Other thorny matters that cropped up between them from time to time are no secret either. Remember when the government kept insisting that it did not have any money for core national tasks like the operationalisation of NACTA and the rehabilitation of the displaced people in FATA, all the while squandering billions of rupees on extravagant over-priced projects? The differences have remained either unresolved or were resolved only superficially. They have been adding up.

The military leadership has brought up the National Action Plan only recently but it has been nudging the government on individual points of the plan all along; from madrassah reforms to regulation of NGOs, from acting against sectarian hate speech and literature to evolving a national narrative to counter extremism. And, of course, there have been these differences on combating corruption and launching counter-terrorism operations in Punjab and Interior Sindh.

To the champions of democracy though, this is all irrelevant. To them, it’s a fight between our oh-so-fragile democracy and a bullish military that is used to throwing its weight around. They’d like to obfuscate matters before us by wrapping them up in colourful yarns of democratic theory and selective history. They’d like to pretend that the Nawaz government’s stand-off with the military leadership has nothing to do with the worldwide war we are in the middle of.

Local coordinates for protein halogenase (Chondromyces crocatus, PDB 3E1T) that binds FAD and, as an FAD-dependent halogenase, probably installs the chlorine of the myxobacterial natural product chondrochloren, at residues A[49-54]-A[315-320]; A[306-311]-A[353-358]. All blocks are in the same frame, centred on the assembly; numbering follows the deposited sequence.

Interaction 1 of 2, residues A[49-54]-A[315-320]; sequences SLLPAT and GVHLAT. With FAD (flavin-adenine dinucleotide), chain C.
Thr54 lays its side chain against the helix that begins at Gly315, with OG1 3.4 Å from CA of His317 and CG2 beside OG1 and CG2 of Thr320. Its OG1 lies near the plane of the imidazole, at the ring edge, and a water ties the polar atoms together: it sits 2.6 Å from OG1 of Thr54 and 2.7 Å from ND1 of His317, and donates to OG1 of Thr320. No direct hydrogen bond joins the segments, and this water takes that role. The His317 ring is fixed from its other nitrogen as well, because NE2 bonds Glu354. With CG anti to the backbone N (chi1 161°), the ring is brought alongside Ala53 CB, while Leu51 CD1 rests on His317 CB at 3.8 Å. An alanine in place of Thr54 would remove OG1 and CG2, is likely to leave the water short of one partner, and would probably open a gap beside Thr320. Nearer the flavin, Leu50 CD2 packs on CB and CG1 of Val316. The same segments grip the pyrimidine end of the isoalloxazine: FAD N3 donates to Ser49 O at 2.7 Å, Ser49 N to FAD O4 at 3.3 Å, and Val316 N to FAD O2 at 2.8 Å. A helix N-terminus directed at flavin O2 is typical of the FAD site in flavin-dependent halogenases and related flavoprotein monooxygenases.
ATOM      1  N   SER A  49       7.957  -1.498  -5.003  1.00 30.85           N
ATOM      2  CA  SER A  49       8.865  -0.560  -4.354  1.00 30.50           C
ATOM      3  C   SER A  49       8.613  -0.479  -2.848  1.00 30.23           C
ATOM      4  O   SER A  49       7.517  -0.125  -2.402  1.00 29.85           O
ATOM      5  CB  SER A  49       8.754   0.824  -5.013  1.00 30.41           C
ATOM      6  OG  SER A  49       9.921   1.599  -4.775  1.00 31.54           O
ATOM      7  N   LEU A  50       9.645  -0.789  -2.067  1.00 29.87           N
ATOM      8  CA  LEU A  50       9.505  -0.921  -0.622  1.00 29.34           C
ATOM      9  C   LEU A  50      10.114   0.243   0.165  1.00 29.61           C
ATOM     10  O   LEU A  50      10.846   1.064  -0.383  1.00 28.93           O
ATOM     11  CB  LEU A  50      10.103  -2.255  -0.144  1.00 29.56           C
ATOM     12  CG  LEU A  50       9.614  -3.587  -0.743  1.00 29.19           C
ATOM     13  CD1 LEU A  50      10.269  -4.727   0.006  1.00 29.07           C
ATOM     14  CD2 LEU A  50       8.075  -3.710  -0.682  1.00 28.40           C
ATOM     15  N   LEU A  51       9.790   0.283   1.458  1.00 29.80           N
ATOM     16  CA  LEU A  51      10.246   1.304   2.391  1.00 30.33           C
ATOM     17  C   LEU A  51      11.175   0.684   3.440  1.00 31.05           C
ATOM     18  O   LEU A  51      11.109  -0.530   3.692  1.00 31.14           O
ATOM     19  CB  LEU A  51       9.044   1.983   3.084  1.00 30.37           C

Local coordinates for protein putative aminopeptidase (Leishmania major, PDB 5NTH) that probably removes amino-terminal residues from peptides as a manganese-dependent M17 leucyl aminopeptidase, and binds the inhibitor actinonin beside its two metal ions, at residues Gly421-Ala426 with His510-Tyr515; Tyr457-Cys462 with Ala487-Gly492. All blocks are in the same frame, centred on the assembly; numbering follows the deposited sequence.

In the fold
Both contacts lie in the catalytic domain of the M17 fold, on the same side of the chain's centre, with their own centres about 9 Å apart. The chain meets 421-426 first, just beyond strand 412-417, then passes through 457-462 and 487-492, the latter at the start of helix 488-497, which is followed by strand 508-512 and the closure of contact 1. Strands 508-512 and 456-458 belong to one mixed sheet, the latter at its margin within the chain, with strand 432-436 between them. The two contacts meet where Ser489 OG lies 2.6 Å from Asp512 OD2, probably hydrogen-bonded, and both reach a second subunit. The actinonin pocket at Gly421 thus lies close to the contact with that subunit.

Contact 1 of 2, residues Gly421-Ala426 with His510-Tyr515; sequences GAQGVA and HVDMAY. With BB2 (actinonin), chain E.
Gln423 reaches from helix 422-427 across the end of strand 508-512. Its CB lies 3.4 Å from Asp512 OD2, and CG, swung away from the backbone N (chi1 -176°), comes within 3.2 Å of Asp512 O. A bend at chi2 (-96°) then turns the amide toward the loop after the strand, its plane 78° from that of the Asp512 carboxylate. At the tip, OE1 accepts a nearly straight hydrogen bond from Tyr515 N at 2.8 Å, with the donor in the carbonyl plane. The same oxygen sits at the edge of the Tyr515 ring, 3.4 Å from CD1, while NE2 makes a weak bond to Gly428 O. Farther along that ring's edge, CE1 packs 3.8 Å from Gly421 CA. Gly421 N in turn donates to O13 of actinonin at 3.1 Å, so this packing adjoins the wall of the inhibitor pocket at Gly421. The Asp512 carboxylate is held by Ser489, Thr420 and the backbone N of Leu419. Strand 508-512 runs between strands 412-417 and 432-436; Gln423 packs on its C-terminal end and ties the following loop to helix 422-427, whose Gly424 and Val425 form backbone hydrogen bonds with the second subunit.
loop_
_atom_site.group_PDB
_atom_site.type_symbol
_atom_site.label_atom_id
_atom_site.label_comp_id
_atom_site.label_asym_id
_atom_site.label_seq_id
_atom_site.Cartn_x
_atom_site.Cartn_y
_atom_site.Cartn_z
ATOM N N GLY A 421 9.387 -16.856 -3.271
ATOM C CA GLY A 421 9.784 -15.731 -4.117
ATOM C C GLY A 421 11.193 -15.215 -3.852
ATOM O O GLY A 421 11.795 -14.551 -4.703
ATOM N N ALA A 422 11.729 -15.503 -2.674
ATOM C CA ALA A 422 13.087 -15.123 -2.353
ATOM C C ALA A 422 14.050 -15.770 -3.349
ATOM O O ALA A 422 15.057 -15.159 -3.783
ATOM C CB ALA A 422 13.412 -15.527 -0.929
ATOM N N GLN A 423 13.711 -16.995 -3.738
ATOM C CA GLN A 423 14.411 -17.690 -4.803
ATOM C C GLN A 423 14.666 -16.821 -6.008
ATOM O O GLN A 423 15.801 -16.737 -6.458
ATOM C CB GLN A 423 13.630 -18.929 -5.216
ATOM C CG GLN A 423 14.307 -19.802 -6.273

Our comprehensive strategic partnership with China and the resolve to complete the CPEC, pushed like most other positive developments in the country by General Raheel, makes us a prime target for the US and its unipolar cabal. The champions of democracy would like to ignore the fact that while General Raheel is focused on strengthening cooperation with the multipolar China-Russia nexus, Nawaz Sharif’s heart is still stuck on the US, India and Saudi Arabia.

The Nawaz administration wakes up to make the right noises on matters of national interest only when it is pushed by the military leadership and that too half-heartedly at best. Whether it is challenging Modi’s subversive rhetoric or his barbaric repression of youth waving Pakistani flags in the occupied valley, whether it is exposing the proxy war against Pakistan being choreographed by India from Afghanistan under the US watch or building ties with Russia, Iran and Central Asian states, the Nawaz government seems more eager to please imperial masters rather than promoting national interest.

The worst part is that the matter of General Raheel’s retirement or extension has been turned into a speculative campaign in the media which is being fanned by a heavily discredited political leadership. Bang in the middle of the Third World War, they’d like to undermine him and the institution which is fighting the war for Pakistan bravely and successfully under his leadership; a fact that is acknowledged by friends and foes, and is reflected in the results on the ground.

General Raheel is recognised as the most popular public official in the country, respected for his courage, integrity and sincerity to Pakistan. Instead of requesting him to change his mind and accept an extension to his tenure given his outstanding performance and the state of war we are in, the champions of democracy would like to undermine his role as a national hero and tarnish his image with cooked-up controversy.